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Theatre in Review: Choir Boy (Manhattan Theatre Club/Samuel J. Friedman Theatre)

J. Quinton Johnson, Jeremy Pope. Photo: Matthew Murphy.

Even with the current wave of gay-themed plays landing on Broadway in the last season or so, Choir Boy finds something new to say. Playwright Tarell Alvin McCraney wastes no time, crystallizing his original, provocative premise in the opening moments: It is graduation day at Drew, a boys' prep school with an all-black student body, and the choir -- one of the institution's most prestigious features -- is performing the spiritual "When We Walk with the Lord." Leading the ensemble is Pharus, a junior and the ensemble's vocal star. As his voice fills the room, however, Bobby, who is standing directly behind him, repeatedly hisses the word "sissy." When this doesn't have the intended effect, Bobby ups the ante with an epithet both racist and homophobic. Pharus is momentarily stopped in his tracks, thrown by such a naked display of hostility.

He recovers quickly, but his brief moment of onstage disarray lands him in the office of Headmaster Marrow; this relatively minor slip happened during the biggest event of the academic year, in front of the board members who keep the school afloat, and he is sufficiently upset to threaten the withdrawal of Pharus' scholarship. The boy is cornered: According to the school's unofficial code, no student can rat on another; making things even more awkward, Bobby is Marrow's nephew. Nevertheless, the truth nearly comes out, and Marrow, noticing one of the boy's effeminate gestures, counsels him, saying, "You gotta tighten up so that people don't assume too much. Like all men, hold some things in. See, your private life...well, those are private. Don't let it all out. Keep 'em guessing or...at least so they can't ask."

This speech, a little tour de force of evasions and euphemisms, lays bare the treacherous landscape of Pharus' daily life, which is spent half in and half out of the closet. His "swish" manner -- Bobby's word -- is tolerated as long as his sexuality is neither affirmed nor acted upon. Indeed, he is prized for his talent and is awarded the high honor of leading the choir; then again, he is given no guidance in dealing with Bobby's taunts and physical threats. Everyone is in on the game, but the rules are constantly shifting. Faced with one potentially too-candid situation after another, does he deflect or deny? Change the subject or make a joke of it? The wrong choice could get him a black eye, or, possibly, expelled.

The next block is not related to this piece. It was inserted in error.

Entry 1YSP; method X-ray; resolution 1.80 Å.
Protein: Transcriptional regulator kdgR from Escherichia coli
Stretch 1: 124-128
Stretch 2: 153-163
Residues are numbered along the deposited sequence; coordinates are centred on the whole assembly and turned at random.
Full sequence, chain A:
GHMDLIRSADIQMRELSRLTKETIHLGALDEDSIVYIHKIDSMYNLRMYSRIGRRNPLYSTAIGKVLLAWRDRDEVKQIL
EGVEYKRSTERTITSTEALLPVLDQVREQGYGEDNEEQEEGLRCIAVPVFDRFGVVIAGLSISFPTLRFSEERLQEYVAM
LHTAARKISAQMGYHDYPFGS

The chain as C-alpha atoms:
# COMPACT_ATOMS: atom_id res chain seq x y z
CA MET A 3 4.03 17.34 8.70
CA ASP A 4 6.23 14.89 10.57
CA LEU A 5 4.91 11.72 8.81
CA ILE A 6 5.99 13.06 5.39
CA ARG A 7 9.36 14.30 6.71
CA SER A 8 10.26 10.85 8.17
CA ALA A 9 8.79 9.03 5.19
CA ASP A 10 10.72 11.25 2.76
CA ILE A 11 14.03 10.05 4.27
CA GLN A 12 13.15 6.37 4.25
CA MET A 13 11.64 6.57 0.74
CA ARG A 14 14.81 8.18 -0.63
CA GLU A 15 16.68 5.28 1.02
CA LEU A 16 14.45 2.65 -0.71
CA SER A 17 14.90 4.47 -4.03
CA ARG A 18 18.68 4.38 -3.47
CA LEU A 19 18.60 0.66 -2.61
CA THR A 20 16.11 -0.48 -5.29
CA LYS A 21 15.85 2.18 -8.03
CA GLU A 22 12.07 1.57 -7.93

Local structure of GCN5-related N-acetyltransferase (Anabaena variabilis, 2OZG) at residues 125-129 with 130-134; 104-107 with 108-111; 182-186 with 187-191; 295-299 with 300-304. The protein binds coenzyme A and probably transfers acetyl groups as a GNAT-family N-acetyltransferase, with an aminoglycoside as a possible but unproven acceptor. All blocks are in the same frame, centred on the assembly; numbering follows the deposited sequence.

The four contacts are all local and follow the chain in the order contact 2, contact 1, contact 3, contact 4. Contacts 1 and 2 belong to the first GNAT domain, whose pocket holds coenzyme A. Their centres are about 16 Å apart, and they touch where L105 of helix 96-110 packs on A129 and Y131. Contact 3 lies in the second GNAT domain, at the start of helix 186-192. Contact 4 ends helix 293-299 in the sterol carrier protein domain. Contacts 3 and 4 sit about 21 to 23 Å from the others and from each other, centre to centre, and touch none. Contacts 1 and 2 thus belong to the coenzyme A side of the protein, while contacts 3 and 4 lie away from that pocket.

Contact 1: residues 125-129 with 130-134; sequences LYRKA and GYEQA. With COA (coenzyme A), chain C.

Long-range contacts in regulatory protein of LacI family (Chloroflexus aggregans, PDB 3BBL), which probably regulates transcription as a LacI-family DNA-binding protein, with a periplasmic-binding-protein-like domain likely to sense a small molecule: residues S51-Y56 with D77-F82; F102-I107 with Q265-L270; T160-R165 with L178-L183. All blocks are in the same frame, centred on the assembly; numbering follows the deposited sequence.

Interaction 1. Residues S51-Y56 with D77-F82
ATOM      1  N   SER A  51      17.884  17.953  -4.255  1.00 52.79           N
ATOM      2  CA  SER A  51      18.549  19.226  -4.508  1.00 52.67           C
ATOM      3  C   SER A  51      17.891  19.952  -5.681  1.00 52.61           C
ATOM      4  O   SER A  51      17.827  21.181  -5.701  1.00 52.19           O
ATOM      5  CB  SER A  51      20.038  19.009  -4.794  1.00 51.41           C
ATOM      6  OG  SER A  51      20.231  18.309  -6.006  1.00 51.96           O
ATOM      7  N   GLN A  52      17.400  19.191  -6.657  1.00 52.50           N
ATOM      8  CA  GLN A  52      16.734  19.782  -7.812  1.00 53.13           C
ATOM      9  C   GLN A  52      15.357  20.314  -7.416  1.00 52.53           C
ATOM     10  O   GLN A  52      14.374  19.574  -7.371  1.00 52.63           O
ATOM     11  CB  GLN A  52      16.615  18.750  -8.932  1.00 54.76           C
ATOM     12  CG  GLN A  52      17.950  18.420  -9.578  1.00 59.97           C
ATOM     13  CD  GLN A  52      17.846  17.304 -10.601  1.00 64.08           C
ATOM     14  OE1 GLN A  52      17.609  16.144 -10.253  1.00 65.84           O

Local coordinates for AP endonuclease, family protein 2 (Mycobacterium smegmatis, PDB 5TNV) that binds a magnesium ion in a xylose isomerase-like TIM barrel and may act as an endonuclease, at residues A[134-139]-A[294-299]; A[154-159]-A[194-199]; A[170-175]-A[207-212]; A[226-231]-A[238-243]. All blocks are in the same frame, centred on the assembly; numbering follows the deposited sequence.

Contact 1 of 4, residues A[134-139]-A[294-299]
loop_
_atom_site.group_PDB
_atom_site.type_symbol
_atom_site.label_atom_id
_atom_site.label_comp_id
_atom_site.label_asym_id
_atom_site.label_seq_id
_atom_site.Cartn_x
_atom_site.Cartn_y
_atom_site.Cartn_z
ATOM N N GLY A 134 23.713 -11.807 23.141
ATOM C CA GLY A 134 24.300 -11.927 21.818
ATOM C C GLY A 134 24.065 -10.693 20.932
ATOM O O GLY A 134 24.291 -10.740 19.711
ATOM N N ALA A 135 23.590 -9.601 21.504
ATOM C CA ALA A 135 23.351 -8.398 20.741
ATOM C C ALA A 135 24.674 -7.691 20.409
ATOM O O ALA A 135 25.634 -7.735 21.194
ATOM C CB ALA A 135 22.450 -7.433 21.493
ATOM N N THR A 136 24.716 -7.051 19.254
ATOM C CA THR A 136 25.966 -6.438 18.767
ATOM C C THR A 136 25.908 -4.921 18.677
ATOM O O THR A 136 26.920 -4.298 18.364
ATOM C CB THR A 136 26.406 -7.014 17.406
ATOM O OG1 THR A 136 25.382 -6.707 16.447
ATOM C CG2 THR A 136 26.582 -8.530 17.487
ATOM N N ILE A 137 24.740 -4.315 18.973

Lest you think that Pharus is all victim, McCraney is careful to highlight the boy's ambition and sharp-elbowed manner. "I've never missed the key of G since I was three," he says, preening over his talent. Taking over the choir, he is quick to drive out Bobby, leaving AJ, another student, to observe, "It look like you trying to be the only tenor left standing." Aiming a verbal poison dart directly at Marrow's nervous system, he recalls how, according to school lore, the choir was "founded by the second headmaster, who heard a group of boys singing in the showers and decided to use a choir to gain attention and financial support." He adds, pointedly, "Why the headmaster was close enough to hear them boys singing in the showers, I'll never know."

With his slightly hooded eyes and a prominently jutting jaw that lends him a permanently insolent air -- he seems to be looking down on the world from his own private perch, forever finding it wanting -- Jeremy Pope is ideally cast as Pharus. The character is a tensile mass of nerves, contradiction piled on contradiction, improvising his way through life as best he can. Bitterly aware that the onus is on him at all times -- "I know there are things you can't control, but you have control over your presentation," Marrow unhelpfully tells him -- he is at one moment the court jester, the next a prosecuting attorney pressing for the death penalty. Underneath it all is a vulnerable, confused young man, wary about what the world holds for him. More than once, he asks, "Would you rather be feared or respected, Headmaster?" The possibility of love never seems to enter his head.